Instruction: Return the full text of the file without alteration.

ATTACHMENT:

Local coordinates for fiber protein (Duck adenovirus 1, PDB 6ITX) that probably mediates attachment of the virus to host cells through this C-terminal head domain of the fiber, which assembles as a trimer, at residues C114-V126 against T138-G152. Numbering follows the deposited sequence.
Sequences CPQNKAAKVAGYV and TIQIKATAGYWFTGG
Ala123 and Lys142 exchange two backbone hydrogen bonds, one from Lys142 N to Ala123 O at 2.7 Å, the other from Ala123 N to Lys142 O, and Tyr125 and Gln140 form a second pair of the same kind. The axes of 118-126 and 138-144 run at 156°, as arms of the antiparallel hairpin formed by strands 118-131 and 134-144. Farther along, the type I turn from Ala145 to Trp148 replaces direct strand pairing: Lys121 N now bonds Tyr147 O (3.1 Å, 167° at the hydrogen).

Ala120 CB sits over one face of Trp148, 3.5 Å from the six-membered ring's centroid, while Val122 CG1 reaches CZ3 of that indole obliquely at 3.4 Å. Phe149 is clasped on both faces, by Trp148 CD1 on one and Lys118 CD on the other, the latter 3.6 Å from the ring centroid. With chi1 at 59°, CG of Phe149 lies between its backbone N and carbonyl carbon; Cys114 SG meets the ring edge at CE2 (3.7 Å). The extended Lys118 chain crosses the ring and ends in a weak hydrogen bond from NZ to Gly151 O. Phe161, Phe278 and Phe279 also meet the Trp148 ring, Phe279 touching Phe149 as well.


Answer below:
Local coordinates for fiber protein (Duck adenovirus 1, PDB 6ITX) that probably mediates attachment of the virus to host cells through this C-terminal head domain of the fiber, which assembles as a trimer, at residues C114-V126 against T138-G152. Numbering follows the deposited sequence.
Sequences CPQNKAAKVAGYV and TIQIKATAGYWFTGG
Ala123 and Lys142 exchange two backbone hydrogen bonds, one from Lys142 N to Ala123 O at 2.7 Å, the other from Ala123 N to Lys142 O, and Tyr125 and Gln140 form a second pair of the same kind. The axes of 118-126 and 138-144 run at 156°, as arms of the antiparallel hairpin formed by strands 118-131 and 134-144. Farther along, the type I turn from Ala145 to Trp148 replaces direct strand pairing: Lys121 N now bonds Tyr147 O (3.1 Å, 167° at the hydrogen).

Ala120 CB sits over one face of Trp148, 3.5 Å from the six-membered ring's centroid, while Val122 CG1 reaches CZ3 of that indole obliquely at 3.4 Å. Phe149 is clasped on both faces, by Trp148 CD1 on one and Lys118 CD on the other, the latter 3.6 Å from the ring centroid. With chi1 at 59°, CG of Phe149 lies between its backbone N and carbonyl carbon; Cys114 SG meets the ring edge at CE2 (3.7 Å). The extended Lys118 chain crosses the ring and ends in a weak hydrogen bond from NZ to Gly151 O. Phe161, Phe278 and Phe279 also meet the Trp148 ring, Phe279 touching Phe149 as well.